Now, let's see how that worked out for us:

mapM_ (print . output smartNet tanh . fst) samples

You could even save that neural network's weights to a file, so that you don't need to train it again in the future, using `saveNetwork`

:

saveNetwork "smartNet.nn" smartNet

Please note that `saveNetwork`

is just a wrapper around zlib compression + serialization using the binary package.
AI.HNN.FF.Network also provides a `Binary`

instance for `Network`

, which means you can also simply use
`encode`

and `decode`

to have your own saving/restoring routines, or to simply get a bytestring
we can send over the network, for example.

Here's a run of the program we described on my machine (with the timing): first set of
fromList's is the output of the initial neural network, the second one is the output of
`smartNet`

:-)

fromList [0.574915179613429] fromList [0.767589097192215] fromList [0.7277396607146663] fromList [0.8227114080561128] ------------------ fromList [6.763498312099933e-2] fromList [0.9775186355284375] fromList [0.9350823296850516] fromList [-4.400205702560454e-2] real 0m0.365s user 0m0.072s sys 0m0.016s

Rejoyce! Feel free to play around with the library and report any bug, feature request and whatnot to us on our github repository https://github.com/alpmestan/hnn/issues using the appropriate tags. Also, you can see the simple program we studied here with pretty colors at https://github.com/alpmestan/hnn/blob/master/examples/ff/xor.hs and other ones at https://github.com/alpmestan/hnn/tree/master/examples/ff.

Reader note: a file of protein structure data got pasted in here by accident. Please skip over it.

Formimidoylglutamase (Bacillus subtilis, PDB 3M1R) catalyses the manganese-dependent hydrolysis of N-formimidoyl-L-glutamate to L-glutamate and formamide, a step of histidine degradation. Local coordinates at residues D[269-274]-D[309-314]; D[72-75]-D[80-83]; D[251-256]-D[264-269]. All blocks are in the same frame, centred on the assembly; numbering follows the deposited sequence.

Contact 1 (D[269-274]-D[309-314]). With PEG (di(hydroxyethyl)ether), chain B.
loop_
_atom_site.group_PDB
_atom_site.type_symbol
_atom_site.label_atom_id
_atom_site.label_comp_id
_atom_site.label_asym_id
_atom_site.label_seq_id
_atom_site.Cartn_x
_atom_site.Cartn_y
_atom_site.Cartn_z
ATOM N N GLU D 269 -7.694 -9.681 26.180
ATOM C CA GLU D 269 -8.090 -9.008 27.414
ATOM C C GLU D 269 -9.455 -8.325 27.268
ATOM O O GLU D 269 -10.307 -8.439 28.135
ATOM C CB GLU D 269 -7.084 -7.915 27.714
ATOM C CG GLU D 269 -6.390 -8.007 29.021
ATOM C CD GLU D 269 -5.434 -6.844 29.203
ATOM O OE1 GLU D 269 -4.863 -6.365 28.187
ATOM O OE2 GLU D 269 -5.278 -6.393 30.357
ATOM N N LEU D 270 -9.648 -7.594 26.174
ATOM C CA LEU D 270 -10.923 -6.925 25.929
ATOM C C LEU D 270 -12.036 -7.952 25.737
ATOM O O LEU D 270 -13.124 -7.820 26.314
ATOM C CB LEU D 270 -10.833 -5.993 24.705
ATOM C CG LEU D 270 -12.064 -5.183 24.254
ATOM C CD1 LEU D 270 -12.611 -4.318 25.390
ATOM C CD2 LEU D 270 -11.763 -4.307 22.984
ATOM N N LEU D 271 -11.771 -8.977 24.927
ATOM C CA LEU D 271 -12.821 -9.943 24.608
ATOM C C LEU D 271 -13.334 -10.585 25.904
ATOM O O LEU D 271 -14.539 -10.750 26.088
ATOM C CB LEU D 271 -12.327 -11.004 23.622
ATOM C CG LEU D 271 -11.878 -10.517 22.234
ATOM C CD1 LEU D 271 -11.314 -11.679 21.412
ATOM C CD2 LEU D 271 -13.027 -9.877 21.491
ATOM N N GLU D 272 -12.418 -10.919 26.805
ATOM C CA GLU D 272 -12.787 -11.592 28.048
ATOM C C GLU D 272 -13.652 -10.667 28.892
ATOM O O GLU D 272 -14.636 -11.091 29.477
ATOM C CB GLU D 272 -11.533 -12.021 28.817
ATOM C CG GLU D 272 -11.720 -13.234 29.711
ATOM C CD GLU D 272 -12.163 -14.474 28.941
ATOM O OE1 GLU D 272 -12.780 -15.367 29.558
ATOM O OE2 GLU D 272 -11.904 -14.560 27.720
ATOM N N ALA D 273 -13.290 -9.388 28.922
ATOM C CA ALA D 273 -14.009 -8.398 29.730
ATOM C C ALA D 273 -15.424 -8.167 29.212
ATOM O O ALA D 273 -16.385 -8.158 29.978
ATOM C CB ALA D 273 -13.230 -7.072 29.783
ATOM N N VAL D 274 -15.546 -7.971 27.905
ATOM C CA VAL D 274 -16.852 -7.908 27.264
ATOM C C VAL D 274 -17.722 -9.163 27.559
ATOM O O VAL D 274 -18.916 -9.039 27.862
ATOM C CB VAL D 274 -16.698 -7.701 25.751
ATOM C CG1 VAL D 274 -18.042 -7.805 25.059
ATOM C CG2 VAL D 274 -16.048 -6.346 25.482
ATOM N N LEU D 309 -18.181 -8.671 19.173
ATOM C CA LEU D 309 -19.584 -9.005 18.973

- newtype Network a = Network {}
- type ActivationFunction a = a -> a
- type ActivationFunctionDerivative a = a -> a
- type Sample a = (Vector a, Vector a)
- type Samples a = [Sample a]
- (-->) :: Vector a -> Vector a -> Sample a
- createNetwork :: (Variate a, Storable a) => Int -> [Int] -> Int -> IO (Network a)
- fromWeightMatrices :: Storable a => Vector (Matrix a) -> Network a
- output :: (Floating (Vector a), Numeric a, Storable a, Num (Vector a)) => Network a -> ActivationFunction a -> Vector a -> Vector a
- tanh :: Floating a => a -> a
- tanh' :: Floating a => a -> a
- sigmoid :: Floating a => a -> a
- sigmoid' :: Floating a => a -> a
- trainUntil :: (Floating (Vector a), Floating a, Numeric a, Num (Vector a), Container Vector a) => (Int -> Network a -> Samples a -> Bool) -> a -> ActivationFunction a -> ActivationFunctionDerivative a -> Network a -> Samples a -> Network a
- trainNTimes :: (Floating (Vector a), Floating a, Numeric a, Num (Vector a), Container Vector a) => Int -> a -> ActivationFunction a -> ActivationFunctionDerivative a -> Network a -> Samples a -> Network a
- trainUntilErrorBelow :: (Floating (Vector a), Floating a, Numeric a, Normed (Vector a), Ord a, Container Vector a, Num (RealOf a), a ~ RealOf a, Show a) => a -> a -> ActivationFunction a -> ActivationFunctionDerivative a -> Network a -> Samples a -> Network a
- quadError :: (Floating (Vector a), Floating a, Fractional (RealOf a), Normed (Vector a), Numeric a) => ActivationFunction a -> Network a -> Samples a -> RealOf a
- loadNetwork :: (Storable a, Element a, Binary a) => FilePath -> IO (Network a)
- saveNetwork :: (Storable a, Element a, Binary a) => FilePath -> Network a -> IO ()

# Types

type ActivationFunction a = a -> a Source #

The type of an activation function, mostly used for clarity in signatures

type ActivationFunctionDerivative a = a -> a Source #

The type of an activation function's derivative, mostly used for clarity in signatures

(-->) :: Vector a -> Vector a -> Sample a Source #

Handy operator to describe your learning set, avoiding unnecessary parentheses. It's just a synonym for '(,)'. Generally you'll load your learning set from a file, a database or something like that, but it can be nice for quickly playing with hnn or for simple problems where you manually specify your learning set. That is, instead of writing:

samples :: Samples Double samples = [ (fromList [0, 0], fromList [0]) , (fromList [0, 1], fromList [1]) , (fromList [1, 0], fromList [1]) , (fromList [1, 1], fromList [0]) ]